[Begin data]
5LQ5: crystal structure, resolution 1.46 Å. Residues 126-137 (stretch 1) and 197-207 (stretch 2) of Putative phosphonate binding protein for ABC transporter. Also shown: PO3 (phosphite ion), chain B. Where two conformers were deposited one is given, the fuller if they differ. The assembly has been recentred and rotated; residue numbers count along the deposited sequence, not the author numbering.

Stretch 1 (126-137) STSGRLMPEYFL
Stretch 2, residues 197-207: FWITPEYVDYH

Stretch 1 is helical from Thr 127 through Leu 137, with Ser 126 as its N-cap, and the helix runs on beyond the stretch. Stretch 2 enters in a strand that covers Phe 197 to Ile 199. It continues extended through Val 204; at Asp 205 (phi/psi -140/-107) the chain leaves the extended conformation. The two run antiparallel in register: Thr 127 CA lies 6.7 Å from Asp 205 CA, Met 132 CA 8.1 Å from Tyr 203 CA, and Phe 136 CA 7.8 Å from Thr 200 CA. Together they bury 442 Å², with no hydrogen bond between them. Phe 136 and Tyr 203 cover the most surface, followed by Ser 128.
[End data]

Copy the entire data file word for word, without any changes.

5LQ5: crystal structure, resolution 1.46 Å. Residues 126-137 (stretch 1) and 197-207 (stretch 2) of Putative phosphonate binding protein for ABC transporter. Also shown: PO3 (phosphite ion), chain B. Where two conformers were deposited one is given, the fuller if they differ. The assembly has been recentred and rotated; residue numbers count along the deposited sequence, not the author numbering.

Stretch 1 (126-137) STSGRLMPEYFL
Stretch 2, residues 197-207: FWITPEYVDYH

Stretch 1 is helical from Thr 127 through Leu 137, with Ser 126 as its N-cap, and the helix runs on beyond the stretch. Stretch 2 enters in a strand that covers Phe 197 to Ile 199. It continues extended through Val 204; at Asp 205 (phi/psi -140/-107) the chain leaves the extended conformation. The two run antiparallel in register: Thr 127 CA lies 6.7 Å from Asp 205 CA, Met 132 CA 8.1 Å from Tyr 203 CA, and Phe 136 CA 7.8 Å from Thr 200 CA. Together they bury 442 Å², with no hydrogen bond between them. Phe 136 and Tyr 203 cover the most surface, followed by Ser 128.